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Local Government Collaboration Case Studies

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Local Government Collaboration Case Studies

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This presentation provides an overview of the work of the Local Government Institute, lessons learned from recent studies, factors for success in intergovernmental cooperation for service delivery and a review of some case studies.

This presentation provides an overview of the work of the Local Government Institute, lessons learned from recent studies, factors for success in intergovernmental cooperation for service delivery and a review of some case studies.

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Local Government Collaboration Case Studies

  1. 1. Local Government Collaboration for Service Delivery Presented By: Gary W. Becker WAPA Conference June 13, 2013 B r i n g i n g L o c a l G o v e r n m e n t s T o g e t h e r t o S e r v e
  2. 2. Local Government Institute • Wisconsin Towns Association • Wisconsin Counties Association • League of Wisconsin Municipalities • Urban Alliance
  3. 3. Local Government Institute Purpose: Collaborate with others to find solutions for the efficient delivery and funding of local government services consistent with the needs of our citizens.
  4. 4. Why Collaboration? • Bottom-up approach to regional issues requires collaboration – alternative is top-down approach • Collaborative approach is generally more effective and lower cost than individual units each addressing an issue on their own. • Adopting a mindset of regional collaboration is linked to economic success and global competitiveness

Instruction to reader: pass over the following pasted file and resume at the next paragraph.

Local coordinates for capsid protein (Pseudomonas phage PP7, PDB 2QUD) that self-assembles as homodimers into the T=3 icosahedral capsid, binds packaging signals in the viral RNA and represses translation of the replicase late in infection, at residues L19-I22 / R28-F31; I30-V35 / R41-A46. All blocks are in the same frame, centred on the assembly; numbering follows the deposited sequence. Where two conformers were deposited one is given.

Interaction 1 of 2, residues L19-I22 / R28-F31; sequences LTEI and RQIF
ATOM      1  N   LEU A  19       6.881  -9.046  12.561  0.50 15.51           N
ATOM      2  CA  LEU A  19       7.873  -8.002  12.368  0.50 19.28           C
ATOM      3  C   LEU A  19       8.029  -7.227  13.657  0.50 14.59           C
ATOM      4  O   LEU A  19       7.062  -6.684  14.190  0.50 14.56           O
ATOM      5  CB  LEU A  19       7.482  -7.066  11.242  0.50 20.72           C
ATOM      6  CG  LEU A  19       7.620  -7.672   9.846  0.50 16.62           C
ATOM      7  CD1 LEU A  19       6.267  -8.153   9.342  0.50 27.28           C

5. 5. Collaboration in Practice LGI Findings: • Collaboration is “in the genes” of local government – long history • Collaborations must be voluntary and organic – not mandated. One size does not fit all. • Focus on the way services are delivered, not the number of local government units.
  6. 6. Lessons Learned – General Collaboration • Collaboration can result in significant efficiencies over long-term, but not in short-term – not a quick fix • Not all services are suitable for collaboration. Factors include: – Association with community identity – Geography: Scope and Limitations – Operating & Capital Costs – Ratio of Line Staff to Customers – Mandates
  7. 7. Lessons Learned – General Collaboration Obstacles to collaboration include: • Turf • Competition for Revenue/Growth • Perceived Differences • Perceived Loss of Identity, Access, Reduced Control and Accountability, Threat to Employees
  8. 8. Lessons Learned – General Collaboration Many obstacles can be overcome, but it takes nearly all of the following: • Demonstrate improved service • Clear fiscal benefit • Shared perception of need • Community support • Trust • Collaborative Leadership
  9. 9. Legislative Authority Legislative authority for local government collaborative action in Wisconsin can be found in these statutes: • 66.0229 – Consolidation • 66.0301 - Intergovernmental Cooperation (including joint action agencies and regional service delivery organizations) • 66.0303 - Municipal Interstate Cooperation • 66.0305 – Political Subdivision Revenue Sharing • 66.0307 - Boundary Agreements (also addresses service delivery)
  10. 10. Legislative Authority • 66.0813 – Provision of Utility Service Outside of Municipality • 66.0823 – Joint Local Water Authorities • 66.1105 – Multi-jurisdictional TIF Districts • 33.21 – Public Inland Lake Protection Districts • 200 – Metropolitan Sewerage Districts • 91.86 – Agricultural Enterprise Areas • 92.12 – Soil & Water Conservation
  11. 11. Case Studies